Transmitting electricity over long distances only makes economic sense for renewables, which are more easily created in remoter areas, for use elsewhere.

    The most likely reason, imho, is that they anticipate resistance to building nuclear stations near London, and having Scotland as a no-go area for nuclear might build antagonism to the UK Union in England.

    That would fit with Calman's obsession at protecting the UK Union more than fulfilling the other parts of his remit.

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  • 143. At 12:55pm on 03 Dec 2008, HughEdinburgh wrote:

    This report is of no importance to Scotland, as it means nothing and has achieved nothing.

    It is a Westminster English report on Scotland, not A Scottish report on Scotland.

    As long as Westminster are paying for it, they can report what they like.

    They are paying for it, aren't they?

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  • 144. At 12:56pm on 03 Dec 2008, northhighlander wrote:

    Re 137

    oldnat: as usual a constructive reply which is what i have come to expect.

    Re the monetry union, I agree that there are benefits to Scotland from the Eurozone, although I think we might suffer in some ways from Interest rates being set for the larger players in the zone if our economy were out of sync with the main players. It is an argument that we would have more influence as part of the UK, in our out of the Eurozone.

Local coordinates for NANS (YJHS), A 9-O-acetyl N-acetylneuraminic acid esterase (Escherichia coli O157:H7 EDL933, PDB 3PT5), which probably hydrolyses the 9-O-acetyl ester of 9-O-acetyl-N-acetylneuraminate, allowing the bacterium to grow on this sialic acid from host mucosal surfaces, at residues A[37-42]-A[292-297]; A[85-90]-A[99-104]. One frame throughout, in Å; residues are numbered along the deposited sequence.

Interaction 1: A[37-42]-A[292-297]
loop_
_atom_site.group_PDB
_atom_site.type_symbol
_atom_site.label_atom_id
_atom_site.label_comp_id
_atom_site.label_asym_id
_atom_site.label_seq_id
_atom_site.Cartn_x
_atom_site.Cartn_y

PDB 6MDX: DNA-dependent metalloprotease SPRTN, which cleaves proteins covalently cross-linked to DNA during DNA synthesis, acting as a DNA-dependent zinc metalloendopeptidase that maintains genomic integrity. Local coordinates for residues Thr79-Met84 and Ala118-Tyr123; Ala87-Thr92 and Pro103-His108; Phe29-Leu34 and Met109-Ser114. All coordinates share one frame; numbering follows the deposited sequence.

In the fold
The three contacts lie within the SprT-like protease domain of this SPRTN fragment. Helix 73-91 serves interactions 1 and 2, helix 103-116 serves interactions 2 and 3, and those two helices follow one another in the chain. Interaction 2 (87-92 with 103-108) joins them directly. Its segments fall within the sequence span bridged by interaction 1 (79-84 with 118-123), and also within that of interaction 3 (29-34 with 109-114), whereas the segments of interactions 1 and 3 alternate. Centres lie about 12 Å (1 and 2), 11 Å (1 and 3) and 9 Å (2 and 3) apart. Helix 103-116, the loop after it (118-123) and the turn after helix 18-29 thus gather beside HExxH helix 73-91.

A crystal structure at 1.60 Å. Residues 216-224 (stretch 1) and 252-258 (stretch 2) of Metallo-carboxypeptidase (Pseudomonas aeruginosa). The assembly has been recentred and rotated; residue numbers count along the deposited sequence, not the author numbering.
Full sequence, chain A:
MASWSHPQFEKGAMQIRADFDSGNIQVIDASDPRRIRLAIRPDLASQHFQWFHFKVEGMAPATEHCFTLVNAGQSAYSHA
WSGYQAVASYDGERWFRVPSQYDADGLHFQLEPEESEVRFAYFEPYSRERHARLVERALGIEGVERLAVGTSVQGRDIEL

An EU foreign or Defence policy does not appeal to me at all. I don't really want the French and Germans dictating what angle we take on international affairs. I suppose you could argue that this would be preferable to Washington dictating, but I would not want to gain independance to concede such powers to the EU.

    In short I see this as a main issue in which we need a good constructive relationship with the rest of the UK. Now I agree that could be done in an independant Scotland but that needs a lot of thought and agreement from our neighbours.



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  • 145. At 1:39pm on 03 Dec 2008, Barbazenzero wrote:

    #142 oldnat

    Sound reasoning

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  • 146. At 1:40pm on 03 Dec 2008, sid the sceptic wrote:

    i would like to thank north highlander & old Nat who have, just over the last 1/2 hour, shown quite clearly the problem we actually have.
    they both have their own standpoints which of course they are entitled to have. they don't stop for a minute to actually look in to any other idea's that there may or may not be available. they are too busy rubbishing each others point of view.
    does anyone know someone who wants the status quo?
    how many of your friends want Independence ?
    how many know that there is an alternative ?
    federalism works well all over the world
    I know it's just not British but look where "being British"has got us .

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  • 147. At 1:45pm on 03 Dec 2008, oldnat wrote:

    #144 northhighlander

    "I think we might suffer in some ways from Interest rates being set for the larger players in the zone if our economy were out of sync with the main players."